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The popularity of blockchain-based platforms like Bitcoin and Ethereum has sparked interest in the potential for decentralized technologies that underpin the next-generation internet services that are referred to collectively as Web 3.0. It is still early days, but visionaries see an opportunity to transform numerous industries, including finance, gaming and supply chains.
Cutting-edge technologies like smart contracts could also change the very nature of business organizations themselves through approaches like decentralized autonomous organizations (DAOs), another fundamental component of Web 3.0. Here are some tips for how developers can prepare themselves for applying these decentralized technologies.
They may also master specific parts of the decentralized technology stack. Front-end developers may focus on writing blockchain dApps, the decentralized applications that users see. Back-end developers may concentrate more on smart contracts, providing secure virtual machines and securing communications across blockchains.
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In short, Web 3.0 developers write decentralized applications, often by using application development tools for apps meant for Web 2.0, the current version of the world wide web. The key difference is they need to understand how to connect application logic across dApps, using different approaches for ensuring trust, automating logic, authenticating users and implementing business logic.
Developers should familiarize themselves with some of the critical characteristics of Web 3.0 to create these apps. Abhishek Singhal, a managing director at Deloitte Consulting, said the power of Web 3.0 comes from the following characteristics:
Developers may want to explore interoperability before looking at specific tools. Mrinal Manohar, co-founder and CEO of Casper Labs, a blockchain vendor, said interoperability is an area that's traditionally been ignored by Web 3.0 tools. Most of them focused on integrating within their decentralized ecosystems without considering how to work with the existing technology stacks that power most businesses and internet applications.
Casper's recent report on the state of enterprise blockchain found that 77% of global business leaders prioritize interoperability when adopting any new technology. Developers with a better understanding of how to bridge Web 3.0 apps and traditional infrastructure will be better positioned to help enterprises integrate into their existing apps and workflows, the vendor claimed.
Manohar said he believes developers may also want to learn the Rust language, which has emerged as a compelling and popular language for many Web 3.0 software programs. He also advocated checking out WebAssembly (WASM), a portable virtual machine code format that is commonly used to enable high-performance and scalable webpage applications. "That's not something most blockchains offer, which has led to many usability and performance issues," he said. Now, blockchain platforms are starting to add support for WASM.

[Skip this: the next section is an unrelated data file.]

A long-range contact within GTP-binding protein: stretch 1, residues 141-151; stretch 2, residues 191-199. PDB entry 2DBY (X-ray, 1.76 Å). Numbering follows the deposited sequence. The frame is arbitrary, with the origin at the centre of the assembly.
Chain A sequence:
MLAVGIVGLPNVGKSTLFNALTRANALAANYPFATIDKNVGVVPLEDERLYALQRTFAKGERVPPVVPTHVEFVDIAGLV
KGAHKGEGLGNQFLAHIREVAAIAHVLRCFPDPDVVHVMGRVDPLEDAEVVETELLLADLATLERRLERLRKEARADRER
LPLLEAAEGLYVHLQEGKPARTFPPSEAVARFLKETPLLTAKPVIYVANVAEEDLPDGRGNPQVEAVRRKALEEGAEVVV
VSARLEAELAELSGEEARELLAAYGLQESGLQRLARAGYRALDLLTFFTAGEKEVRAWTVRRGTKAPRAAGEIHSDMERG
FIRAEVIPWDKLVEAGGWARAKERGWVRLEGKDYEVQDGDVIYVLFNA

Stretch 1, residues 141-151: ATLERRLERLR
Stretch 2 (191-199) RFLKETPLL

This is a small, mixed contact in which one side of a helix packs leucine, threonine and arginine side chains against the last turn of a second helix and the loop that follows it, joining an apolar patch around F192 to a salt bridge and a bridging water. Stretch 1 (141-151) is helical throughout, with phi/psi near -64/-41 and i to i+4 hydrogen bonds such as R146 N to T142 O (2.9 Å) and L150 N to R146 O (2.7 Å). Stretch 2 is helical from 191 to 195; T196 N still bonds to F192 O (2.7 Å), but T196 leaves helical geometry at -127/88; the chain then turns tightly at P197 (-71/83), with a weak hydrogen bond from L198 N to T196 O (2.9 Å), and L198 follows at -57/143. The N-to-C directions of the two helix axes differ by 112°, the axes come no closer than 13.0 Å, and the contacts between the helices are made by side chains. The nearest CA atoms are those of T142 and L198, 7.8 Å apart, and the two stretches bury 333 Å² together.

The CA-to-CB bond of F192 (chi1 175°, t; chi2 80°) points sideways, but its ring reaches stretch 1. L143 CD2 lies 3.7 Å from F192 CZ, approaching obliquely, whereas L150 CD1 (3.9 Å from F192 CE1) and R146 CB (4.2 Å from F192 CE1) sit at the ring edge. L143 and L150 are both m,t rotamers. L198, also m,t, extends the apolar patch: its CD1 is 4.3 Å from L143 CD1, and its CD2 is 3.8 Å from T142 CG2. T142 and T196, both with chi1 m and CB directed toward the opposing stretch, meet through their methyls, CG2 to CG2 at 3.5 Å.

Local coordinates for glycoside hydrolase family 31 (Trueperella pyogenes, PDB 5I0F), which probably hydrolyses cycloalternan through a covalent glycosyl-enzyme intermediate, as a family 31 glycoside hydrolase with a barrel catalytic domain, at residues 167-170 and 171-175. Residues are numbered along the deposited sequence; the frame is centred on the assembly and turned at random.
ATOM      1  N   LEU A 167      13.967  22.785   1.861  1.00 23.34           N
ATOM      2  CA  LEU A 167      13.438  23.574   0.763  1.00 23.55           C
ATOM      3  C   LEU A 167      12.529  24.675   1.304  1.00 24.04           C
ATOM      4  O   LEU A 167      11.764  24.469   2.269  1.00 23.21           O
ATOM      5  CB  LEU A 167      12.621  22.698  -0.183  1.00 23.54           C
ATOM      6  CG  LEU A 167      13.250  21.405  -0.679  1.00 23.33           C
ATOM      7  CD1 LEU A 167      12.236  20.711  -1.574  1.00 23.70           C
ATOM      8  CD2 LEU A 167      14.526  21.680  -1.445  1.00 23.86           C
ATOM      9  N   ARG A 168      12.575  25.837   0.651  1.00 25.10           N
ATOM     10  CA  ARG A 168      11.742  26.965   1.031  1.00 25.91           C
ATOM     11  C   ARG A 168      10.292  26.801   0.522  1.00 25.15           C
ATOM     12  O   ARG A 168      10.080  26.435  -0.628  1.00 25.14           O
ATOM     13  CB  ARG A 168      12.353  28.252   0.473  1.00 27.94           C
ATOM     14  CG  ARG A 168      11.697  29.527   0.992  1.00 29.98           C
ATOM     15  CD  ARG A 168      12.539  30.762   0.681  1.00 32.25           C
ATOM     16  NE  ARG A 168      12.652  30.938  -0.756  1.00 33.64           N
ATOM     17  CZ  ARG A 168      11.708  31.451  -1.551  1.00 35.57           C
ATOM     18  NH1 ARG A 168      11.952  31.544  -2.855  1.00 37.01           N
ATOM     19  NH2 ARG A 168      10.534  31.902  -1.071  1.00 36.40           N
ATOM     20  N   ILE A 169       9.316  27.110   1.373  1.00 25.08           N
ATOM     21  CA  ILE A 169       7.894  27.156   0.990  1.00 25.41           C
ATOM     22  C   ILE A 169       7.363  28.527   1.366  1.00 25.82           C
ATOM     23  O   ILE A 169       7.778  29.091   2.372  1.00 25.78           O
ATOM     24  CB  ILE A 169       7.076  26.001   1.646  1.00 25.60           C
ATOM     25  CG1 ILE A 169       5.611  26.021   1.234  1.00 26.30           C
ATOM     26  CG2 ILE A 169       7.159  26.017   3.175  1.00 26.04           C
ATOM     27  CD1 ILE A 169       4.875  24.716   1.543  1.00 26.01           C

Thomas Aslanian, senior product manager at ImmutableX, a Web 3.0 game platform, said fundamental coding skills are a prerequisite for learning how to build smart contracts properly. It is also essential to understand the limitations of these platforms from a computer science perspective.
New techniques are also required to provide the best user experience (UX) for decentralized apps. Some of the early apps were slow, buggy or hard to use. "In the world of networked applications that are primarily open source, the ones with the best UXs will win," Aslanian said.
Each developer's learning path can differ based on their background, according to Singhal. He suggested that everyone begin with the fundamentals and appreciate how they connect. Start by learning answers to the following questions:
Becoming a Web 3.0 developer is as much a journey as a destination. The IT industry is still trying to figure out how to take advantage of the new architectures and tools.
Most of the tools, in fact, are still a work in progress. Every app will require striking a balance between new decentralized technologies like smart contracts built on Solidity and traditional web infrastructure.
It is also worth exploring how advances in new security and trust technologies might complement the blockchain technology supported by Web 3.0 advocates. For example, Tim Berners-Lee, widely credited as the founder of the web, advocates a non-blockchain data sharing mechanism built on the open source Solid standard. He founded a company called Inrupt to sell tools for developing on Solid.
Choosing the appropriate combination of technology stacks will help developers strike the right balance between performance, scalability, security and cost.
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